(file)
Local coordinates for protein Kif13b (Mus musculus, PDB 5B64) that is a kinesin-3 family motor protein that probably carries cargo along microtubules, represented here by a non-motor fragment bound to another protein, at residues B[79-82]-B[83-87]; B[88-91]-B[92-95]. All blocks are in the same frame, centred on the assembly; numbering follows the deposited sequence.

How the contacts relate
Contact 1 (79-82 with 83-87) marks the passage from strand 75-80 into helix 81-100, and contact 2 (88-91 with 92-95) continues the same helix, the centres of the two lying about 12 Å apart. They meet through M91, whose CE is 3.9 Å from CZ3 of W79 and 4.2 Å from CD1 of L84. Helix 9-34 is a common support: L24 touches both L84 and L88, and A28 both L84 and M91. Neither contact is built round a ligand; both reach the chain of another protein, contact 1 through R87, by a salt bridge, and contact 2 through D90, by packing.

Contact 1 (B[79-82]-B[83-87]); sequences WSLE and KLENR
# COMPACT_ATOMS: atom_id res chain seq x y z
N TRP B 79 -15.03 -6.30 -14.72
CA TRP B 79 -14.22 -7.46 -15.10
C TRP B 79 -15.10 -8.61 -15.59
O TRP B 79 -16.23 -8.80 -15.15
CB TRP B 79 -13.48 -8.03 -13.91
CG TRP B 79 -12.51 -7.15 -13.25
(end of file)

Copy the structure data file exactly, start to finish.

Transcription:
Local coordinates for protein Kif13b (Mus musculus, PDB 5B64) that is a kinesin-3 family motor protein that probably carries cargo along microtubules, represented here by a non-motor fragment bound to another protein, at residues B[79-82]-B[83-87]; B[88-91]-B[92-95]. All blocks are in the same frame, centred on the assembly; numbering follows the deposited sequence.

How the contacts relate
Contact 1 (79-82 with 83-87) marks the passage from strand 75-80 into helix 81-100, and contact 2 (88-91 with 92-95) continues the same helix, the centres of the two lying about 12 Å apart. They meet through M91, whose CE is 3.9 Å from CZ3 of W79 and 4.2 Å from CD1 of L84. Helix 9-34 is a common support: L24 touches both L84 and L88, and A28 both L84 and M91. Neither contact is built round a ligand; both reach the chain of another protein, contact 1 through R87, by a salt bridge, and contact 2 through D90, by packing.

Contact 1 (B[79-82]-B[83-87]); sequences WSLE and KLENR
# COMPACT_ATOMS: atom_id res chain seq x y z
N TRP B 79 -15.03 -6.30 -14.72
CA TRP B 79 -14.22 -7.46 -15.10
C TRP B 79 -15.10 -8.61 -15.59
O TRP B 79 -16.23 -8.80 -15.15
CB TRP B 79 -13.48 -8.03 -13.91
CG TRP B 79 -12.51 -7.15 -13.25